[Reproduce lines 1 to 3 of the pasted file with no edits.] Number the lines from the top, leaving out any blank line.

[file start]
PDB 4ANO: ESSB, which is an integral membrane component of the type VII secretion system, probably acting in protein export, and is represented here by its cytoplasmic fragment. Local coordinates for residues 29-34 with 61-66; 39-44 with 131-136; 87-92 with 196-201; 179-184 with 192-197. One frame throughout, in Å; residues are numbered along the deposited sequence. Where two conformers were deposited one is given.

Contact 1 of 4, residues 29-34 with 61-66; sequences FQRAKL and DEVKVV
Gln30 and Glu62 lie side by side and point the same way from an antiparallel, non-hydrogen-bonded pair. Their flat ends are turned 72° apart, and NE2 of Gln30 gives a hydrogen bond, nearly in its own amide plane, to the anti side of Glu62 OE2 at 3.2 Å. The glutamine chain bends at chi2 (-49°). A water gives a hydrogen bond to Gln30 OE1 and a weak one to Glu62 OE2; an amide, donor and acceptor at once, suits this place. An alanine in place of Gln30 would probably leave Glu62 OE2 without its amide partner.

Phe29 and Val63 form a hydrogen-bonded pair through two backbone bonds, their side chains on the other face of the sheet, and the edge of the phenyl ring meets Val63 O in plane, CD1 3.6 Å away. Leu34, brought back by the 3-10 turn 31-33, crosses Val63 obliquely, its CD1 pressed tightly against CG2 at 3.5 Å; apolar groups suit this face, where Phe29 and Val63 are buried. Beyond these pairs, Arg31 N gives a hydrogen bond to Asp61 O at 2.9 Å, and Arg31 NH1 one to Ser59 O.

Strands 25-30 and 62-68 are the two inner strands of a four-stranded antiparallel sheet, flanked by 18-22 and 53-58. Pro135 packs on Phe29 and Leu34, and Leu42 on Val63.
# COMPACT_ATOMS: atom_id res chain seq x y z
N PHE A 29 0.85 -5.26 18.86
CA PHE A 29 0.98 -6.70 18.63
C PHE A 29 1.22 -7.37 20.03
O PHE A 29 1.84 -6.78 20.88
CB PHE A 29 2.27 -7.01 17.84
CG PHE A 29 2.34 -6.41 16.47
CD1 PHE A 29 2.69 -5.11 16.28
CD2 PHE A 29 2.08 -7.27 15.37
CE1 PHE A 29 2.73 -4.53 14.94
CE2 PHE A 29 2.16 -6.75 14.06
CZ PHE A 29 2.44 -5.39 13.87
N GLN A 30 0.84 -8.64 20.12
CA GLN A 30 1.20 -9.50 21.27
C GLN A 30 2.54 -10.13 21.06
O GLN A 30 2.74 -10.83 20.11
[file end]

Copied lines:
PDB 4ANO: ESSB, which is an integral membrane component of the type VII secretion system, probably acting in protein export, and is represented here by its cytoplasmic fragment. Local coordinates for residues 29-34 with 61-66; 39-44 with 131-136; 87-92 with 196-201; 179-184 with 192-197. One frame throughout, in Å; residues are numbered along the deposited sequence. Where two conformers were deposited one is given.

Contact 1 of 4, residues 29-34 with 61-66; sequences FQRAKL and DEVKVV
Gln30 and Glu62 lie side by side and point the same way from an antiparallel, non-hydrogen-bonded pair. Their flat ends are turned 72° apart, and NE2 of Gln30 gives a hydrogen bond, nearly in its own amide plane, to the anti side of Glu62 OE2 at 3.2 Å. The glutamine chain bends at chi2 (-49°). A water gives a hydrogen bond to Gln30 OE1 and a weak one to Glu62 OE2; an amide, donor and acceptor at once, suits this place. An alanine in place of Gln30 would probably leave Glu62 OE2 without its amide partner.